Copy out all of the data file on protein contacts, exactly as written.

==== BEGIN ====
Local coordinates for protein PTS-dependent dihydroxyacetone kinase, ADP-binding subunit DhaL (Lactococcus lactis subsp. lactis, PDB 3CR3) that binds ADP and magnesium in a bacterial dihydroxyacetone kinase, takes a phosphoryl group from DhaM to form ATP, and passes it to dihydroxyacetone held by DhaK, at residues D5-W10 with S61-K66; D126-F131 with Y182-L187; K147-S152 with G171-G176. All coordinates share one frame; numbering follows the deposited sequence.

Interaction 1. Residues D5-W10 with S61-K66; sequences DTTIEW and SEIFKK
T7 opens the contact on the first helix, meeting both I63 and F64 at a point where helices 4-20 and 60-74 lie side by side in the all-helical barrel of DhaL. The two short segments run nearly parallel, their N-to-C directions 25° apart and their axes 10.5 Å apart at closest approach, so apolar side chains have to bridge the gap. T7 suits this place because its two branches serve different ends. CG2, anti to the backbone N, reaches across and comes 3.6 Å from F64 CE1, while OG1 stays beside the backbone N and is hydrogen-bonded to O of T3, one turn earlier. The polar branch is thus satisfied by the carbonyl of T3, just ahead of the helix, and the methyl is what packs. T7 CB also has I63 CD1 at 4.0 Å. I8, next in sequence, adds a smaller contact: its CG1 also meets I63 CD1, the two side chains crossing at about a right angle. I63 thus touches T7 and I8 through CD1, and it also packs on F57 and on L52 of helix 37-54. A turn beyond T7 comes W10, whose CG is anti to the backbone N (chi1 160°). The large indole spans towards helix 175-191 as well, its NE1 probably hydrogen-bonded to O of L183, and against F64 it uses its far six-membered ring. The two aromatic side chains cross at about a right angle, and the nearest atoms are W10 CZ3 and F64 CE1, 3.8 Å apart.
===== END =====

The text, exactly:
Local coordinates for protein PTS-dependent dihydroxyacetone kinase, ADP-binding subunit DhaL (Lactococcus lactis subsp. lactis, PDB 3CR3) that binds ADP and magnesium in a bacterial dihydroxyacetone kinase, takes a phosphoryl group from DhaM to form ATP, and passes it to dihydroxyacetone held by DhaK, at residues D5-W10 with S61-K66; D126-F131 with Y182-L187; K147-S152 with G171-G176. All coordinates share one frame; numbering follows the deposited sequence.

Interaction 1. Residues D5-W10 with S61-K66; sequences DTTIEW and SEIFKK
T7 opens the contact on the first helix, meeting both I63 and F64 at a point where helices 4-20 and 60-74 lie side by side in the all-helical barrel of DhaL. The two short segments run nearly parallel, their N-to-C directions 25° apart and their axes 10.5 Å apart at closest approach, so apolar side chains have to bridge the gap. T7 suits this place because its two branches serve different ends. CG2, anti to the backbone N, reaches across and comes 3.6 Å from F64 CE1, while OG1 stays beside the backbone N and is hydrogen-bonded to O of T3, one turn earlier. The polar branch is thus satisfied by the carbonyl of T3, just ahead of the helix, and the methyl is what packs. T7 CB also has I63 CD1 at 4.0 Å. I8, next in sequence, adds a smaller contact: its CG1 also meets I63 CD1, the two side chains crossing at about a right angle. I63 thus touches T7 and I8 through CD1, and it also packs on F57 and on L52 of helix 37-54. A turn beyond T7 comes W10, whose CG is anti to the backbone N (chi1 160°). The large indole spans towards helix 175-191 as well, its NE1 probably hydrogen-bonded to O of L183, and against F64 it uses its far six-membered ring. The two aromatic side chains cross at about a right angle, and the nearest atoms are W10 CZ3 and F64 CE1, 3.8 Å apart.